Student Blog Post #6: Travis Slooter

Travis Slooter is a guest student from Grand Rapids Community College. Here is Travis standing with a poster he made highlighting his work at the field school.

Hello! My name is Travis Slooter. I am currently a “guest student” at Michigan Tech. I am part of MICUP, a program that allows students from community colleges to come up to Michigan Tech and experience life at a four-year college institution. We stay in the dorms, eat in the dining hall, take a class, and work on a research project in our desired field to earn valuable undergraduate research experience.  For this program, each student who works on a research project must complete a poster describing their research and what they accomplished.

Presently, I am studying to become a Paleontologist, a scientist who studies dinosaurs and other parts of prehistory, at Grand Rapids Community College. I was accepted into the program in April and by May 4th, I was on my way up to Michigan Tech. I was lucky enough to have my class and research in one. I was put in the Archaeological Field School led by Dr. Tim Scarlett and Dr. Sam Sweitz. I had ideas of what I would be doing; working at the mines, creating n-meter by n-meter work areas and just digging to find artifacts… I soon found out how wrong I was.

I have learned so much, ranging from the history of the Keweenaw, to the skills essential to archaeology. I have gained all of this knowledge from long hot days in the field, covered in layers of bug spray, and the long nights reading material about Cliff Mine and the lives of the people of Clifton. But I wouldn’t have changed a single moment of it.

The last seven weeks of my life have filled me with so many memories that I will remember for the rest of my life. I enjoyed the field trips around the Keweenaw, learning about its origins and learning about the processes and ethics of archaeologists. I have grown so much as a student; I now know how to talk to professors, PhD. students, and grad students.

Instead of just learning how to dig properly, I have gained knowledge in mapping using traditional and sophisticated methods, how to make an educated hypothesis on why an artifact is where it is and how it got there, and how to have fun out in the field.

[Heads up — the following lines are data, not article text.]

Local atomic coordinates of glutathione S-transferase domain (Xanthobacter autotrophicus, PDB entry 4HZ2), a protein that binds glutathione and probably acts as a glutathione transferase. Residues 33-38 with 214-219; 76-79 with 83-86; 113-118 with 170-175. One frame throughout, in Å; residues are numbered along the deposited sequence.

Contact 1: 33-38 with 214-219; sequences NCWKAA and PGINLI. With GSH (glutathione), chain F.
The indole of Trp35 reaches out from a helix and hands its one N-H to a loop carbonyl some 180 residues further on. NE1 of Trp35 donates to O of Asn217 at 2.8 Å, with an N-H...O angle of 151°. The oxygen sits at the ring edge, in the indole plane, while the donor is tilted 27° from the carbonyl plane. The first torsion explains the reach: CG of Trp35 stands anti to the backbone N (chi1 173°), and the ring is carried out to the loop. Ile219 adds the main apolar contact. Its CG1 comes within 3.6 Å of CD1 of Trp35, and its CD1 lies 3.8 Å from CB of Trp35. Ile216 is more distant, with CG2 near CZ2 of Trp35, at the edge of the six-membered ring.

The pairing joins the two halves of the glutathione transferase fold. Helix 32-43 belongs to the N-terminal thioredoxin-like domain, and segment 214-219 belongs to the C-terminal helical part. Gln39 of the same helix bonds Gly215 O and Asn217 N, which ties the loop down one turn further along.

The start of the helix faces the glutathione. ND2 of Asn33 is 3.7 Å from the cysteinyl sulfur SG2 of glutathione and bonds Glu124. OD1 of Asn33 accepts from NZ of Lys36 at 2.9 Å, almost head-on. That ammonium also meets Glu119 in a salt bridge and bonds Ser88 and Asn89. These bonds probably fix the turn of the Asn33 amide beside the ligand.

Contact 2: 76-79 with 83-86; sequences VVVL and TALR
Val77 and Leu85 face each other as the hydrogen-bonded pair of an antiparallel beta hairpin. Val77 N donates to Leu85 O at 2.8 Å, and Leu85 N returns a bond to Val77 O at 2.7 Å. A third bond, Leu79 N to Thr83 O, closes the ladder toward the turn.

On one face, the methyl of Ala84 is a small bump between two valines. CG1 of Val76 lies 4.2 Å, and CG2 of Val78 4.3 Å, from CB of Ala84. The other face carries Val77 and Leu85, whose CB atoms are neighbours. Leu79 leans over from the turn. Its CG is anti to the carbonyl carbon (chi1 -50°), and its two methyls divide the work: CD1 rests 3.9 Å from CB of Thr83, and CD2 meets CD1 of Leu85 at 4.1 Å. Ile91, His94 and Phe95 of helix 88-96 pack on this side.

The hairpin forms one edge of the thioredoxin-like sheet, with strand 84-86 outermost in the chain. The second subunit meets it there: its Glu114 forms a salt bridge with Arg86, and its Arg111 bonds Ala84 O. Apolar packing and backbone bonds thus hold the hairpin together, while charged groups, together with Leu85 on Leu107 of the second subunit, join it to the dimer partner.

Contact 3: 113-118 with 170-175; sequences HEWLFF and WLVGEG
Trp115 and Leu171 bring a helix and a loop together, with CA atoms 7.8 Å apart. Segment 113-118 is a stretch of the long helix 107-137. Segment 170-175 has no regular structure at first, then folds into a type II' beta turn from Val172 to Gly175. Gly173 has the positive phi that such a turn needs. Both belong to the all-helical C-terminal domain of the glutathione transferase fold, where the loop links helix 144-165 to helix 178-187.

Travis wanted to include one his own pics in this post. Here is the crew (minus Travis of course) having lunch and planning how to go about mapping Clifton. This is actually one of the few times we were all working together at the site. Usually we are separated into 2-3 groups every day.

Originally I had no intentions on transferring to MTU, but after this summer, this very short summer, I have grown to love Michigan Tech. I love the small campus feel, the educational devotion of the students, and the open door policy of all the professors I met. I am now considering transferring in the fall of 2013 to continue my education considering my admittance and financial circumstances.

I want to thank everyone for a great summer and really accepting me as a fellow student. I have enjoyed meeting everyone in the industrial archaeology department. I’m truly going to miss everyone, students and professors.

May your shovels stay sharp and your buckets overflow!
Best wishes to everyone,
Travis Slooter

“If you do what you love and love what you do, you will never work a day in your life.”
-Confucius

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About Sean Gohman

Currently a PhD Degree seeking student in the Michigan Tech University's Industrial Heritage and Archaeology program.

4 responses to “Student Blog Post #6: Travis Slooter”

  1. Joe Dancy says :

    Great comments Travis! And great looking poster.

    Clifton and the Cliff Mine are very unique sites, I wished I had the opportunity to participate in the summer program years ago when I was a student at Tech (the program and project did not exist back in those ‘dark ages’, I was relegated to processing Bolivian Iron ore during a summer i spent here as a student in the MTU Institute of Mineral Research Lab – ‘screening’ had a whole different meaning when dealing with crushed iron ore – but that is another story).

    Thanks for the hospitality you and fellow students displayed as I tagged along this week at the Clifton sites. I was somewhat surprised, although I should not have been, about how physical and exhausting the work was, and how bad the bugs were even with insect spray. And surprised at the concentration, or lack thereof, of artifacts at each location we tested.

    It was also good to see the immediate feedback the students were getting from the professors – some great ‘teaching moments’ occurred that just do not happen in a normal classroom (at least in a way that makes an immediate and lasting impression).

    You would make a fine student at Tech, you have a great work ethic and a great sense of natural curiosity as well as teamwork skills. You would love the snow – no bugs in the winter! Enjoy the rest of the summer, and avoid the black flies!

  2. Lee Sweitz says :

    Travis — your hard work and positive attitude during field school have been very much appreciated.Don’t forget that many of the skills you learned this summer will serve you in paleontological field work as well. If you decide to transfer to Michigan Tech, we can continue studying animal bones!

  3. Travis Slooter says :

    After a few months away from Houghton, I feel homesick. I miss the UP in every way imaginable. I joyfully announce that I have changed my major from Paleontology to getting my undergrad in Anthropology. From there I plan on getting my PhD in Higher Education Administration… plus I just applied to MTU a few weeks ago. Wish me luck!

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